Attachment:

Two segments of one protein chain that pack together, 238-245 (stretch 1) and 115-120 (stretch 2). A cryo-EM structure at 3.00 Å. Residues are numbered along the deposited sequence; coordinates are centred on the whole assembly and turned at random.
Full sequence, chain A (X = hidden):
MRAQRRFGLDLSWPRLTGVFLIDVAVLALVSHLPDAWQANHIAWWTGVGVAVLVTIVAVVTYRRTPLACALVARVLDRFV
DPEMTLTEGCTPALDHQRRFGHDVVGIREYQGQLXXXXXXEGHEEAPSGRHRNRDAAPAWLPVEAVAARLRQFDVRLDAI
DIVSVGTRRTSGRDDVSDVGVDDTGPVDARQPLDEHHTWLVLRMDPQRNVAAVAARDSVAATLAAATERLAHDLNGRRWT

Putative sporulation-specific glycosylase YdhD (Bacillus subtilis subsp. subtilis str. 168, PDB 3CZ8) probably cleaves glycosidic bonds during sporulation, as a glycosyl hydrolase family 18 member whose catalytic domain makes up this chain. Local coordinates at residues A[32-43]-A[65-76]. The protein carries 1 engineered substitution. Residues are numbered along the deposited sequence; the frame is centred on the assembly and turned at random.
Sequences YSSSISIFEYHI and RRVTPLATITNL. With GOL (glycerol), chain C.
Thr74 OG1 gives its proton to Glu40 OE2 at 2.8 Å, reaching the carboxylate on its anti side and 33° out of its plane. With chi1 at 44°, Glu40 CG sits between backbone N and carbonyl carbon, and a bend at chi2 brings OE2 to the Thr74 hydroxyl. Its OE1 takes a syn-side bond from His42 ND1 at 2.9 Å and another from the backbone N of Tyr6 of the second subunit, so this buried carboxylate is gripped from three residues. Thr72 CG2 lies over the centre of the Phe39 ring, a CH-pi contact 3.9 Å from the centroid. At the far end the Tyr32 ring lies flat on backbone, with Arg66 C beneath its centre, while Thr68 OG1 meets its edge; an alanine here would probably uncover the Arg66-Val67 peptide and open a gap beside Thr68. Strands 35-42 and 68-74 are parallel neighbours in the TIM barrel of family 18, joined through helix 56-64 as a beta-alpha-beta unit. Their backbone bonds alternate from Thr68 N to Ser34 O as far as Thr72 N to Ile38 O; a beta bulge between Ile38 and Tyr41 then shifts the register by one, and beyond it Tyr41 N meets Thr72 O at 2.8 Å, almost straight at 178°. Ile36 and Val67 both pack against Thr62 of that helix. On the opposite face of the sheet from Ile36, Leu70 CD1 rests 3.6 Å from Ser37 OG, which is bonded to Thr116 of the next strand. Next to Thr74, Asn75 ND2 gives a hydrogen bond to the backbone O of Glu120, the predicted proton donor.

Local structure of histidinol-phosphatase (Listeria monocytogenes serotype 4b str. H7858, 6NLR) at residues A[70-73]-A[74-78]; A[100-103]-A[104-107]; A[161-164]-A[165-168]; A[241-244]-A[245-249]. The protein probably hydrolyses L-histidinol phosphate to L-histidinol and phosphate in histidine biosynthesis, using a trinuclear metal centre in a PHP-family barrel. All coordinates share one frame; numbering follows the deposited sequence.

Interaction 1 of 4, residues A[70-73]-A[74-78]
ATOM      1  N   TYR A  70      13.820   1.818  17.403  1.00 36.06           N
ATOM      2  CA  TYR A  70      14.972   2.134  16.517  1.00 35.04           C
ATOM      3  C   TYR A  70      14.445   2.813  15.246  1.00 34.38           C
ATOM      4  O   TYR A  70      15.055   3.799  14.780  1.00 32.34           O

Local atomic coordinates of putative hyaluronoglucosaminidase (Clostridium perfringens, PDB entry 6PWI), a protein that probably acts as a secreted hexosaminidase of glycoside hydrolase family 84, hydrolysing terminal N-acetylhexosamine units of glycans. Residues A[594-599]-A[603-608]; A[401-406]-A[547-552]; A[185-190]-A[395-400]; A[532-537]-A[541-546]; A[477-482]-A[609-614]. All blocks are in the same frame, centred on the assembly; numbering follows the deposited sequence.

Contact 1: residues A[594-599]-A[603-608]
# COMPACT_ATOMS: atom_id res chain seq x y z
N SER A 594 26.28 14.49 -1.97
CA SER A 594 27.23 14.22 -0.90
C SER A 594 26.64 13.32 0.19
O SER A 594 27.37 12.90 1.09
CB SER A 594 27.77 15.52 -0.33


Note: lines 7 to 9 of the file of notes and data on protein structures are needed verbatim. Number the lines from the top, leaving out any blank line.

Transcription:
Sequences YSSSISIFEYHI and RRVTPLATITNL. With GOL (glycerol), chain C.
Thr74 OG1 gives its proton to Glu40 OE2 at 2.8 Å, reaching the carboxylate on its anti side and 33° out of its plane. With chi1 at 44°, Glu40 CG sits between backbone N and carbonyl carbon, and a bend at chi2 brings OE2 to the Thr74 hydroxyl. Its OE1 takes a syn-side bond from His42 ND1 at 2.9 Å and another from the backbone N of Tyr6 of the second subunit, so this buried carboxylate is gripped from three residues. Thr72 CG2 lies over the centre of the Phe39 ring, a CH-pi contact 3.9 Å from the centroid. At the far end the Tyr32 ring lies flat on backbone, with Arg66 C beneath its centre, while Thr68 OG1 meets its edge; an alanine here would probably uncover the Arg66-Val67 peptide and open a gap beside Thr68. Strands 35-42 and 68-74 are parallel neighbours in the TIM barrel of family 18, joined through helix 56-64 as a beta-alpha-beta unit. Their backbone bonds alternate from Thr68 N to Ser34 O as far as Thr72 N to Ile38 O; a beta bulge between Ile38 and Tyr41 then shifts the register by one, and beyond it Tyr41 N meets Thr72 O at 2.8 Å, almost straight at 178°. Ile36 and Val67 both pack against Thr62 of that helix. On the opposite face of the sheet from Ile36, Leu70 CD1 rests 3.6 Å from Ser37 OG, which is bonded to Thr116 of the next strand. Next to Thr74, Asn75 ND2 gives a hydrogen bond to the backbone O of Glu120, the predicted proton donor.

Local structure of histidinol-phosphatase (Listeria monocytogenes serotype 4b str. H7858, 6NLR) at residues A[70-73]-A[74-78]; A[100-103]-A[104-107]; A[161-164]-A[165-168]; A[241-244]-A[245-249]. The protein probably hydrolyses L-histidinol phosphate to L-histidinol and phosphate in histidine biosynthesis, using a trinuclear metal centre in a PHP-family barrel. All coordinates share one frame; numbering follows the deposited sequence.